Chembur resident Mohan Nerurkar filed a criminal writ petition on the lax security set-up in government hospitals in the Bombay high court in 2009. It was turned into a public interest litigation and admitted in 2010, but the verdict is still awaited.
His three-day-old son was kidnapped from Sion hospital on January 1, 2009.
“There is no doubt that the decision will be a landmark one as it will fix the liability of the loss caused by such incidents... we expect the matter to come up for final hearing anytime now,” said Nerurkar’s lawyer Amit Karkhanis.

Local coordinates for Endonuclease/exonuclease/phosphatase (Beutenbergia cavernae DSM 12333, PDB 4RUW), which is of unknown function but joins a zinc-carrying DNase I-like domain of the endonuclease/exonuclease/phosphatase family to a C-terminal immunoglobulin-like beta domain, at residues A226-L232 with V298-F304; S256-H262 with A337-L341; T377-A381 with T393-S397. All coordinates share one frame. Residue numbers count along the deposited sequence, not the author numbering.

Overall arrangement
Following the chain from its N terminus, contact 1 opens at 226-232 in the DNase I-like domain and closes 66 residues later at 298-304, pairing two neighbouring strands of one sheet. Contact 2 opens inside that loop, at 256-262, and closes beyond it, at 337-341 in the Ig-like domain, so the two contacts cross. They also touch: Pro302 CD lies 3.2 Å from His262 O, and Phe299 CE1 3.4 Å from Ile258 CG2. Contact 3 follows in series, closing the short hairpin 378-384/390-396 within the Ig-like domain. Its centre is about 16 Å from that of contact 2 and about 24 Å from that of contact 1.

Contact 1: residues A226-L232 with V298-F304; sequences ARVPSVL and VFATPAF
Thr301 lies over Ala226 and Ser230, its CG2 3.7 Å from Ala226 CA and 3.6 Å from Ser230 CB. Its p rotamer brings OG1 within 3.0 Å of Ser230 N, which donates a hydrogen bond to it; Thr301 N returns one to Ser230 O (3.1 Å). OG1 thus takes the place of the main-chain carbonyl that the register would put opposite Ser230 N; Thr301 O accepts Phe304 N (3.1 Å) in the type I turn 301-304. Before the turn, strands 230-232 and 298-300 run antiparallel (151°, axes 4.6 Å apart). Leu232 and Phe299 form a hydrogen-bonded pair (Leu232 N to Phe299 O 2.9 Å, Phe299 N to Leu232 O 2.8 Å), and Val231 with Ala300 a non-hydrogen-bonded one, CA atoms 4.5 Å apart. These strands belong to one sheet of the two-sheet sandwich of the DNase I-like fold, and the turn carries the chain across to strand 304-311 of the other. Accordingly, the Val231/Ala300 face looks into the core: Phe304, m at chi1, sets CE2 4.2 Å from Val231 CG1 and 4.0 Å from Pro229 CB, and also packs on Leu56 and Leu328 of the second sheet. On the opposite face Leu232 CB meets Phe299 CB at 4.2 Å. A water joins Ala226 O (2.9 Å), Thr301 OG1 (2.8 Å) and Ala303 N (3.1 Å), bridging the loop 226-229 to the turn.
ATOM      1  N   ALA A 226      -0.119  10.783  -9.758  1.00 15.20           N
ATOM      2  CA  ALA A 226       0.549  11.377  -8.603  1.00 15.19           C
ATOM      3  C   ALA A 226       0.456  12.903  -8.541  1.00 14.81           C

He added that the main demand in the petition was that the BMC should be held responsible for whatever happens in civic hospitals.
A division bench of justice Ranjana Desai and justice RG Ketkar issued guidelines for government/semi government/civic hospitals quoting 23 remedial measures to prevent theft of babies. The guidelines included installing CCTV cameras, posting female security guards outside neonatal and post natal wards and ensuring biometric identification facility.
In the last hearing, the BMC had filed a compliance affidavit. “The claims on paper are just bold in words, but there hardly seems to be an action. The incident of Wadia hospital will once more reveal the hollowness in the assurances given by the BMC strengthening the fear expressed by my clients in their petition,” said Karkhanis.